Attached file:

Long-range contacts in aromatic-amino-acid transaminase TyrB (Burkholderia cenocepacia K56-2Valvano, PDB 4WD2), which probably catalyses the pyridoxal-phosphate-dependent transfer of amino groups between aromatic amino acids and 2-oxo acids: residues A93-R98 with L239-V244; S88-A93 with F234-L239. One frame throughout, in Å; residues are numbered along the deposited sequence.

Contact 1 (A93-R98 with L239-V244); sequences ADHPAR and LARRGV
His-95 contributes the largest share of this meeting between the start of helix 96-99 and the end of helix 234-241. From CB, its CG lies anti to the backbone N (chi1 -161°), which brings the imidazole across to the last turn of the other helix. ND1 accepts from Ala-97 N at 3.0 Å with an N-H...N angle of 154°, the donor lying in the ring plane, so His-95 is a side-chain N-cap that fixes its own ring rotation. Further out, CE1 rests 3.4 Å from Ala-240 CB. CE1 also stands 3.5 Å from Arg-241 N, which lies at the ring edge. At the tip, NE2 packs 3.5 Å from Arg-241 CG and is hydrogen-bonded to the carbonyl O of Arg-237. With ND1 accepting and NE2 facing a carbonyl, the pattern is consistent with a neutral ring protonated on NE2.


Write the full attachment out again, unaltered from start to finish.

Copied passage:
Long-range contacts in aromatic-amino-acid transaminase TyrB (Burkholderia cenocepacia K56-2Valvano, PDB 4WD2), which probably catalyses the pyridoxal-phosphate-dependent transfer of amino groups between aromatic amino acids and 2-oxo acids: residues A93-R98 with L239-V244; S88-A93 with F234-L239. One frame throughout, in Å; residues are numbered along the deposited sequence.

Contact 1 (A93-R98 with L239-V244); sequences ADHPAR and LARRGV
His-95 contributes the largest share of this meeting between the start of helix 96-99 and the end of helix 234-241. From CB, its CG lies anti to the backbone N (chi1 -161°), which brings the imidazole across to the last turn of the other helix. ND1 accepts from Ala-97 N at 3.0 Å with an N-H...N angle of 154°, the donor lying in the ring plane, so His-95 is a side-chain N-cap that fixes its own ring rotation. Further out, CE1 rests 3.4 Å from Ala-240 CB. CE1 also stands 3.5 Å from Arg-241 N, which lies at the ring edge. At the tip, NE2 packs 3.5 Å from Arg-241 CG and is hydrogen-bonded to the carbonyl O of Arg-237. With ND1 accepting and NE2 facing a carbonyl, the pattern is consistent with a neutral ring protonated on NE2.